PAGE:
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Oct. 1, 2003
Take the test, and score your answers to determine your pricing smarts.- Part one of five parts For the last several years, business managers have been

Take the test, and score your answers to determine your pricing smarts.

- Part one of five parts For the last several years, business managers have been seriously attempting to get at the core of value.

Several wholesaler associations made understanding value a primary focus, so they explored and reviewed the determinants of value in an attempt to better understand them.

Unfortunately, many of these efforts have gone to waste. Association members drop their heads when asked about their progress defining and managing value. Their search has left them no more enlightened about the tenets of value than when they began.

With their efforts exhausted, many associations have turned to e-commerce as an educational platform. However, with many B2B dot-coms turning to toast, the technology chase may be less fruitful than the value chase.

We have reviewed the value exploratory endeavors of several associations; despite the efforts of many well-educated association employees, their direct members and academic associates, we feel most of them simply missed the boat before they ever started.

We don't put ourselves in the role of industry clairvoyants on value determination. Nonetheless, we have found that most searches for value fail for two reasons: 1) The search uses incremental thinking from "experienced" insiders instead of new, more radical approaches. 2) The value research seldom reaches the bottom line because distributor managers can't capture it with poor pricing habits.

The purpose of this five-part series is to help distributors capture value in better pricing habits. It will explore how to seize value for greater earnings by using modern pricing methods.

If interested, refer to our series, which ran April-July in Electrical Wholesaling regarding the theory of services as the next frontier of wholesaling value. The service-exploration, service-marketing, and service-pricing view of wholesaling is the radical thinking needed in redesigning the wholesale firm.

Although pricing is probably the least understood and most underestimated marketing discipline, it often gets the least managerial attention. Because of high volume transactions, numerous segments, and thin EBIT (earnings before interest, taxes) margins, pricing is one of the most powerful wholesaler functions. To determine your and your firm's ability to maximize pricing gain, take this pricing IQ test.

1. Wholesaler's cost structures are primarily: A) Variable Costs

B) Fixed Costs

C) Step Variable

D) Step Variable, leaning toward variable

E) Cost structures don't matter in pricing

The correct answer is D. If you answered C and A, you are close. If you answered E, you are in trouble for the remainder of this test. If you answered B, and many do, then digest the following. Cost definitions are relative, not absolute. There is never any 100% fixed or variable cost. However, wholesaler fixed assets, as a percent of total assets are 50% to 60% less than the corresponding balance sheet ratio of industry manufacturers. If you're not convinced, take a 15-year look at wholesaler industry operating expenses. They are 20% to 25% of sales and have not appreciably gone down, although distributors have grown. Operating expenses represent the cost to service, and services are step-variable costs. "Fixed costs" in distribution are actually an excess capacity of service provision. You can add volume and contribute to excess capacity, but eventually the service will be loaded to capacity. When service capacity is reached, you either invest in the service (the cost step turns vertical) or you let service quality fall and watch sales volume go down as customers find a better service quality/value ratio. The pricing mode, in a step-variable or variable-cost firm, is to maximize gross margin percent as much as possible.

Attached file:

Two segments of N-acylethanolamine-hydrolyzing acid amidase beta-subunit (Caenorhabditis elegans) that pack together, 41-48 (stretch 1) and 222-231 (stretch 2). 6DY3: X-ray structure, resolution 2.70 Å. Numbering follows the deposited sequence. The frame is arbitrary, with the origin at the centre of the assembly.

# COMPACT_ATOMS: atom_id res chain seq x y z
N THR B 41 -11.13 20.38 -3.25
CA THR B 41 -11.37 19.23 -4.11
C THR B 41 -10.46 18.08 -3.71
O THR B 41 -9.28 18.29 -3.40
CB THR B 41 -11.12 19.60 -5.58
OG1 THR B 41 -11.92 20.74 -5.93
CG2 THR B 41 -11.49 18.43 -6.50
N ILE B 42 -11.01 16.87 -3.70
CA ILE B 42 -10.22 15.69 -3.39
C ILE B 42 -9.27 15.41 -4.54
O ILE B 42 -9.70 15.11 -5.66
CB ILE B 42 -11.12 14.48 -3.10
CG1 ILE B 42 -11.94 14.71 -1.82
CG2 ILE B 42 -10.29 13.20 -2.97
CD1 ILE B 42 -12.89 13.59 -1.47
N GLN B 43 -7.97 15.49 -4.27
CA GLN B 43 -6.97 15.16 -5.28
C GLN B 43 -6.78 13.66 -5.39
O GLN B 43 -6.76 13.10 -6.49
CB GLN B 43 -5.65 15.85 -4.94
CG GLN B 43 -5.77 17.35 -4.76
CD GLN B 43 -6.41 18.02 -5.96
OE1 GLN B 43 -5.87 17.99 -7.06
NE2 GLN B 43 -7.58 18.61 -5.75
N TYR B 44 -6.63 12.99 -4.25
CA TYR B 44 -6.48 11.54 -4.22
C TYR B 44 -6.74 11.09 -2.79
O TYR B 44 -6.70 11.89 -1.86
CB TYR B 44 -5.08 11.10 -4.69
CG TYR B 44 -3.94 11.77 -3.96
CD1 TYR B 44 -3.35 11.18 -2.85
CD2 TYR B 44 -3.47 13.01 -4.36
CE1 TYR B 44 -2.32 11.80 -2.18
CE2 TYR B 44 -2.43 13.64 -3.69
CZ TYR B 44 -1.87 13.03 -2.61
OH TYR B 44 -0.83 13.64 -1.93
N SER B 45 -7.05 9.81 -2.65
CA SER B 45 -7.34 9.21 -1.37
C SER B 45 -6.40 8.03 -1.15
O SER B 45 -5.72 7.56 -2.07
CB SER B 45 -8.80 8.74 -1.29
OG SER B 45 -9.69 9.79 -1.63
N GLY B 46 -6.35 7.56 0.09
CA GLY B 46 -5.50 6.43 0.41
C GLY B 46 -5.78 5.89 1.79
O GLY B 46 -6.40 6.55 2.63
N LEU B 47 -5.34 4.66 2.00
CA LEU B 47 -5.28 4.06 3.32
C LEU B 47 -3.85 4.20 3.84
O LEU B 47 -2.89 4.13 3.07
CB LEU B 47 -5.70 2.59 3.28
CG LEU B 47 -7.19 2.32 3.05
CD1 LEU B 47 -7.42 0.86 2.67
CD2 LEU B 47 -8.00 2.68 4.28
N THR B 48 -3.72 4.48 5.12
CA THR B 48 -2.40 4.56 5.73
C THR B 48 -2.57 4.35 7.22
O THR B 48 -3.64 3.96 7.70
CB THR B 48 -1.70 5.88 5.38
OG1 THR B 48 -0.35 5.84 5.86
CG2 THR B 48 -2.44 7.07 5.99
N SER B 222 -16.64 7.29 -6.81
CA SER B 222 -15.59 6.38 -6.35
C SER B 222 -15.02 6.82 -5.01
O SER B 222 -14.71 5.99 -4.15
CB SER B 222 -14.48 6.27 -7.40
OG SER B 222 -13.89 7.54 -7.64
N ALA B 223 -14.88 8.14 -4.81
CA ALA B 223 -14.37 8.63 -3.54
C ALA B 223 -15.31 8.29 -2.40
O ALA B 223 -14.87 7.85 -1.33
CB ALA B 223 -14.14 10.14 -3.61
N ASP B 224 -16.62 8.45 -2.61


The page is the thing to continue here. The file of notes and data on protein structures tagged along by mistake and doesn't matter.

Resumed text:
2. Velocity pricing is: A) Pricing based on the sales velocity of an entire product line

B) Pricing based on the sales velocity of an SKU

C) Pricing as fast as possible

D) None of the above

The correct answer is B. Velocity pricing is pricing based on the rate or sales velocity of individual SKUs. The original idea was to rank items by their usage and those with the largest sales got the lowest margin. The thought behind the logic is that customers notice prices of the fast-moving items but are blind to the prices of slower items. Many wholesalers use this logic in their pricing but may not know the terminology.

3. Velocity pricing: A) Works because it replicates demand patterns

B) Doesn't really work because it segments by product

C) Works if all customers are the same

D) A and B

E) B and C

The correct answer is E. Velocity pricing is good for accountants and operations people who really don't know marketing. A fundamental part of marketing is that you cannot segment by product, and velocity pricing uses a product definition before a market-driven definition. Customers don't use the same products at the same rates and product (velocity) pricing assumes this is true. The idea is to segment accounts by application, type of business, etc., before you attempt velocity-based pricing. Of course, if all customers are the same, then segmentation is not needed and velocity pricing would work; hence, C is a correct statement.

4. Sellers are: A) Qualified to price because they know the market

B) Unqualified to price because they don't measure the market with statistical validity

C) Qualified to price because they know cost